What the United States Census Taught Me About Clear and Defined Goals

Census listers. My game group. I found myself comparing them a lot, particularly on days when I was looking forward to session at the end of the day. It was partly a fact about cohesion, and partly a fact about proactivity; my listing crew beats my game group hands down in that regard.

As with all of my other attempts to learn from the United States Census, I find myself asking why. And the answer, it seems, comes back to the clear instructions.

With the Census, you know what you’re doing. It’s been ground into your head over a week with a manual that could stop a bullet and still have enough structural integrity to serve as a club, and even after that the Powers That Be will cheerfully inform you what your expectations are. At least 25 hours a week. At least 20 addresses per hour. (It’s actually a pretty decent average, assuming a brisk walk and nothing but uncomplicated single family structures, but I digress.) The important part is that the goals are clear, and it’s not too hard to figure out how to meet them—you move your potential scheduling conflicts, make sure your crew leader knows when you’ve finished an assignment area so you can get your next one ASAP, cultivate the ability to end a conversation cleanly and don’t let yourself get distracted on the road. It’s pretty straightforward.

What happens if there aren’t clear and defined goals? Suddenly the group has as many objectives as it does players. Or everyone can agree on an objective, but no two of them can agree on methods. Alternately, some of them might be able to agree with each other, and you get a smaller number of groups practically at war over the direction of the party. I can think of games in which this wouldn’t be a problem, but I haven’t been involved in any of them.

So what do we do? We make sure we know the processes behind the objectives we have planned for the group. Consider the Census objective: Count everyone in the country. The two major steps for this are “locate everyone” and “send out forms by which everyone can be counted. Now, let’s look at “locate everyone in the country”. The easiest way to do this is to have people run out and find where people are living—that would be census listers like me. But a country’s an awfully big place to cover, so they divide it down from there; they divide the country into regions, and the regions into local offices, and the local offices into crew leader districts, and stick someone in charge for each division. Then the crew leader districts get divided into assignment areas, and from there into blocks. This turns the task into something quantifiable and manageable. Each lister has to list every living area in her assigned assignment areas—and to make sure they do it fast enough that their answers can be checked, they’re given a target rate to match and an hours worked goal to work toward. The crew leader has to make sure that all of the assignment areas in her district are given listers. And up above us, they’ve already filled in the people responsible for those below them.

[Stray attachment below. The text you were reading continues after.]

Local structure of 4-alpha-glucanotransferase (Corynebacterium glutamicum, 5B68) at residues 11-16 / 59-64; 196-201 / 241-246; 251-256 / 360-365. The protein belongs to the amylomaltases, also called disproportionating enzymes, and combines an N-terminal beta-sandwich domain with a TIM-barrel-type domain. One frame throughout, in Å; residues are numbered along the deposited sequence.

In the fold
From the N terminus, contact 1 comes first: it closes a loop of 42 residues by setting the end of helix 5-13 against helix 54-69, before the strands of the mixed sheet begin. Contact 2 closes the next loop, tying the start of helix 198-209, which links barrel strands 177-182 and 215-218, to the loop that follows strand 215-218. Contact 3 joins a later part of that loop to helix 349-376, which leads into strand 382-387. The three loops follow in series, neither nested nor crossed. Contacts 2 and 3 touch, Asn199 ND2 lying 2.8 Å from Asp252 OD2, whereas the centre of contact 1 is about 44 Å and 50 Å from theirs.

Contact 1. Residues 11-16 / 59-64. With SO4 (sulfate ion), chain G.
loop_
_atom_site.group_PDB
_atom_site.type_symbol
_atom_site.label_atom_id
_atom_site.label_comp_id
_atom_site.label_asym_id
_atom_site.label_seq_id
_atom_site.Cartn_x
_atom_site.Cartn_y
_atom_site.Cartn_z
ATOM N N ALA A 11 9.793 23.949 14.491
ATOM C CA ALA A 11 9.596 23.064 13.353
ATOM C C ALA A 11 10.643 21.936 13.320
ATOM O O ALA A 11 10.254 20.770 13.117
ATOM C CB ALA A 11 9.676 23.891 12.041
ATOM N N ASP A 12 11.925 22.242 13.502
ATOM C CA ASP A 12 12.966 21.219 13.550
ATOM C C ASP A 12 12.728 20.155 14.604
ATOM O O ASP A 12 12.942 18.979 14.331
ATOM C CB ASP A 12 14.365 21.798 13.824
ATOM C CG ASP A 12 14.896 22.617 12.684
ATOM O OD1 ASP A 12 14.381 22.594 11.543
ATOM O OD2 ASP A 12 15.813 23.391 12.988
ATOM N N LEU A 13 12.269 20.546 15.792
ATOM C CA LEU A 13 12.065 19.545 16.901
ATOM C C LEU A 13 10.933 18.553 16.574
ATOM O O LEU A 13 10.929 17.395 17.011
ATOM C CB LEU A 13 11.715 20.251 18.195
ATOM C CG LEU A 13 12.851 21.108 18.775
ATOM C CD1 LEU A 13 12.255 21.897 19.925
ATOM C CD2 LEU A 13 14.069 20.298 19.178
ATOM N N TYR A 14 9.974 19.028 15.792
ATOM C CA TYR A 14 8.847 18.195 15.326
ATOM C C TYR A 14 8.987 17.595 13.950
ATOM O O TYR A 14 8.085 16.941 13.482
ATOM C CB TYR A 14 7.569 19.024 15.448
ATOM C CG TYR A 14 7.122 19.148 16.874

Ensuring a player group has a process is similar to that. If they don’t seem to understand how to accomplish the goal they’ve been given—or even the one they’ve chosen themselves—it becomes your job to figure out how you’d do it. Break each requirement into a few steps, then offer options for how to do these steps. For instance, if one of the things you’ve puzzled out is that they need ways of giving themselves energy in the otherworld to which they’ll have to go to defeat the vengeful ghost at the bottom of the ocean, you’ll want to figure out what would constitute an energy source, a couple of ways they might get one, and what that would entail, then find a way to sneak the information in front of them. They might still debate over which one to take, but at least they’re not completely lost, right?

Doing this can give an otherwise directionless-seeming group a stronger sense of purpose, allowing them to actually get things done rather than dithering about arguing over how. It might also get rid of the lack of direction—sometimes people just don’t know where to start, and a little push is what they need.

So if you’ve got a group that doesn’t know what to do, drop them a few possible goals and see what happens.

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